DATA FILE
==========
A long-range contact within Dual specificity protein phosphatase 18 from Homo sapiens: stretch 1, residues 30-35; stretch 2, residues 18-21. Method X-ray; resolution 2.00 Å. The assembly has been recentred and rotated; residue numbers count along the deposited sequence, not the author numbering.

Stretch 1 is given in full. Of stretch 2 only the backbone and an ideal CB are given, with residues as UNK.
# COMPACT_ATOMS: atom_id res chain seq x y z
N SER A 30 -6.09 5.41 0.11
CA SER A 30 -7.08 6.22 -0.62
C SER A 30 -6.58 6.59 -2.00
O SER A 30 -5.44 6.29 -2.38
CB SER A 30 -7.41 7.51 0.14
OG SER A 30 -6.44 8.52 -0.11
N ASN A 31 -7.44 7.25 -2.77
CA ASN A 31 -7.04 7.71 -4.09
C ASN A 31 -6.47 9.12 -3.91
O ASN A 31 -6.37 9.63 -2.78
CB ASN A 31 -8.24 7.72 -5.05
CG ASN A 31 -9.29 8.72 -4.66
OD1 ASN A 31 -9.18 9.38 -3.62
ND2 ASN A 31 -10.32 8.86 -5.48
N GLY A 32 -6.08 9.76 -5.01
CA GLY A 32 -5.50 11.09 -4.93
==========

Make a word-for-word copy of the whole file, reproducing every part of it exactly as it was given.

A long-range contact within Dual specificity protein phosphatase 18 from Homo sapiens: stretch 1, residues 30-35; stretch 2, residues 18-21. Method X-ray; resolution 2.00 Å. The assembly has been recentred and rotated; residue numbers count along the deposited sequence, not the author numbering.

Stretch 1 is given in full. Of stretch 2 only the backbone and an ideal CB are given, with residues as UNK.
# COMPACT_ATOMS: atom_id res chain seq x y z
N SER A 30 -6.09 5.41 0.11
CA SER A 30 -7.08 6.22 -0.62
C SER A 30 -6.58 6.59 -2.00
O SER A 30 -5.44 6.29 -2.38
CB SER A 30 -7.41 7.51 0.14
OG SER A 30 -6.44 8.52 -0.11
N ASN A 31 -7.44 7.25 -2.77
CA ASN A 31 -7.04 7.71 -4.09
C ASN A 31 -6.47 9.12 -3.91
O ASN A 31 -6.37 9.63 -2.78
CB ASN A 31 -8.24 7.72 -5.05
CG ASN A 31 -9.29 8.72 -4.66
OD1 ASN A 31 -9.18 9.38 -3.62
ND2 ASN A 31 -10.32 8.86 -5.48
N GLY A 32 -6.08 9.76 -5.01
CA GLY A 32 -5.50 11.09 -4.93